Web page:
Should Your Child Wear a Haze Mask?

In Forest, Haze
© Xcalibrephoto / WWF-Singapore

You might have seen us recently giving out N95 masks in the streets with the help of our campaign partners. Giving out the masks is an opportunity to meet and listen to Singaporeans and visitors to our country. One tourist told us he would not come back to Singapore again during the haze season. But when is haze season? If only it was so easy to predict.

As PSI crept into the high unhealthy levels last weekend  Orchard Road looked like it had been given the CGI treatment  like a scene from some apocalyptic movie but people were still happy to stroll, some with small children in pushchairs, most without masks.

So what pushes some people to wear a mask while others don’t? Does vanity play a part? Some of the people we spoke to said they were genuinely unconcerned  about haze unless PSI levels reached 200+.  Don’t know about you but we feel pretty grim when the PSI shifts even into the 100’s – dry lips, itchy eyes, sore nose, funny lumpy feeling in the throat – so we thought we would check it out with a doctor.  The GP we spoke to said 100-200 is a bit of a grey zone, how you react all depends on much your body can tolerate. Not sure we want to put our bodies to the test, how about you?

PSI-reading-NEA
credits: NEA

Going back to Orchard Road and the children in strollers, outside in PSI of upward of 150. Would it be healthier for them to wear masks?  Quick look at the MOH website – although plenty of advice on masks and mask-wearing there is nothing specifically about children. So we consulted a top pediatrician who treats many children with allergies and severe reactions to the haze.   We asked him if children should wear masks. No, was his answer. Here’s the reason, in order to effectively cut out air pollution particles masks need to fit well, snug around the nose and mouth. Right now there is no sizing for children, i.e. age 1-3 years or 4-6 years.  Also children do not react well to having something clamped on their faces and tend to fidget with the mask pulling it out of place.  It seems masks on children can sometimes do more harm than good because they lead to a false sense of security and parents may stay outside longer than they would without the mask, when in fact the truth is the mask is most likely not offering your child adequate protection against the haze because it does not fit well enough. Deep inhale of breath, did you follow that?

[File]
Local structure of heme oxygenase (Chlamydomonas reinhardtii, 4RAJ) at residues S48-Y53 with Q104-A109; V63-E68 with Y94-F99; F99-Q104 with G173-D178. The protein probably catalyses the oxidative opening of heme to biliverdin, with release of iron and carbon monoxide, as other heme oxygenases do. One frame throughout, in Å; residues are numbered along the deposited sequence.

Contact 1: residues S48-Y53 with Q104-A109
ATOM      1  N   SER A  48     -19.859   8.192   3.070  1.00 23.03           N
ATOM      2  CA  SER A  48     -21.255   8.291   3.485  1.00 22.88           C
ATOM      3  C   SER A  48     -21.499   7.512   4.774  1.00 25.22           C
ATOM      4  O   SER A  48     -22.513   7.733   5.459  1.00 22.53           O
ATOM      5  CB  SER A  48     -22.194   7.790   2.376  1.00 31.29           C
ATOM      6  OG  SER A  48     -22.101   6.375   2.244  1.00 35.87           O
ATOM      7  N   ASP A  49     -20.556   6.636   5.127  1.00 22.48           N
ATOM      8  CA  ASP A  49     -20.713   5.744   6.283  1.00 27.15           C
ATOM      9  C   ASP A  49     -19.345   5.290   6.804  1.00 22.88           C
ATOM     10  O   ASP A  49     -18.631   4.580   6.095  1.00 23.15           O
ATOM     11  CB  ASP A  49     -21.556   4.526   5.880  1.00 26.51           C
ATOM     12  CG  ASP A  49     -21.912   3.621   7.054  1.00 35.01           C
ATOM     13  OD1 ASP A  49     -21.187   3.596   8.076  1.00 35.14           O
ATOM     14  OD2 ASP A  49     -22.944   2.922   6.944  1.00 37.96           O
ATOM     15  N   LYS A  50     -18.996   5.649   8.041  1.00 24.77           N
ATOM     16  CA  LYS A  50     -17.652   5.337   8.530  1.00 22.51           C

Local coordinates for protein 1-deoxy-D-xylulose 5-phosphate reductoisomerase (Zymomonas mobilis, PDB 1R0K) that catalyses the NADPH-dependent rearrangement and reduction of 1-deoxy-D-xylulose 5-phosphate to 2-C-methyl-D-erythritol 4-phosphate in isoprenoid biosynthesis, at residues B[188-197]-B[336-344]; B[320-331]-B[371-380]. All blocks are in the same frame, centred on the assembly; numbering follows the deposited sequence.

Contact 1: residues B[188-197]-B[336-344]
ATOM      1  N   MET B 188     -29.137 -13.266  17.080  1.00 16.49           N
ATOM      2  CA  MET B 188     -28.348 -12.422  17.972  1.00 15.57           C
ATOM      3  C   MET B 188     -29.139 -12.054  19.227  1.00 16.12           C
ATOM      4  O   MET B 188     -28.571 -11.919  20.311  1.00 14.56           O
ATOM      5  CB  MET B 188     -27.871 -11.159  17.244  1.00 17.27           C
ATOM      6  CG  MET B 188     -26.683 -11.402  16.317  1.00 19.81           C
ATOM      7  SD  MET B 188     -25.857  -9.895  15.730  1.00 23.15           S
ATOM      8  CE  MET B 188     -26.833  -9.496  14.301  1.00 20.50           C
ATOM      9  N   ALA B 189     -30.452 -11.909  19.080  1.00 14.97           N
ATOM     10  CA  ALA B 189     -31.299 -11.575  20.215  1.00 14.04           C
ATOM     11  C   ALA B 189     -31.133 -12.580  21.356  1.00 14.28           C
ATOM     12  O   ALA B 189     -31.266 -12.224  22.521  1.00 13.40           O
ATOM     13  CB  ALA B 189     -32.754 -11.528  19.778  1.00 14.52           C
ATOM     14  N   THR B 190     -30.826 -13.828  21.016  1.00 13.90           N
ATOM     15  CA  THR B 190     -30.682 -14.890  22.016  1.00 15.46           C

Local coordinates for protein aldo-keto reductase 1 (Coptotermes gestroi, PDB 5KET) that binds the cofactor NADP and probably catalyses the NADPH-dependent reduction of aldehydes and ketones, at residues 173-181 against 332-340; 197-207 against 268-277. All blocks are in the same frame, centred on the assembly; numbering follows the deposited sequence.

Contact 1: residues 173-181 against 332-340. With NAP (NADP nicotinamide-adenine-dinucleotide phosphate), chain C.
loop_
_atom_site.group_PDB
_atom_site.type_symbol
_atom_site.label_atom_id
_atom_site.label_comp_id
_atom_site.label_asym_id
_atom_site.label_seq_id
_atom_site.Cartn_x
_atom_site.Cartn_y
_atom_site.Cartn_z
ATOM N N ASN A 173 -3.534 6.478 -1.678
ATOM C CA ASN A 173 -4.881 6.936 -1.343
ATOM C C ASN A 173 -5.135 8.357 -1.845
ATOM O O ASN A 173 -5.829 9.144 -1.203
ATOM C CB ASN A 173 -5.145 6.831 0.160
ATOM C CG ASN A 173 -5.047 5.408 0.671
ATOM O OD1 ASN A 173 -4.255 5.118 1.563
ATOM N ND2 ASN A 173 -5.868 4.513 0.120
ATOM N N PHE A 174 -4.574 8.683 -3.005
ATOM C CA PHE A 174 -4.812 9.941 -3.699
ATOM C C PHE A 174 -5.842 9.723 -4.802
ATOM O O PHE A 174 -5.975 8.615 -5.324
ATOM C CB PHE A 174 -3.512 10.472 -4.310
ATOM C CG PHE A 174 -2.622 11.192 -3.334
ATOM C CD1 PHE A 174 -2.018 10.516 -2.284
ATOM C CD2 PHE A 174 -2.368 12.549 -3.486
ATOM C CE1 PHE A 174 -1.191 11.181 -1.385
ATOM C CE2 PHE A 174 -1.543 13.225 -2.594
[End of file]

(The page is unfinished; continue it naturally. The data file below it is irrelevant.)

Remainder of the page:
Our friendly pediatrician says when PSI is over 100 it is best to keep children indoors with fans and air cons on, if you have them.  No choice then, while the haze lasts, we are stuck indoors with bored children – welcome to the #hazecraze club.  We think it’s definitely time to #XtheHaze.

 

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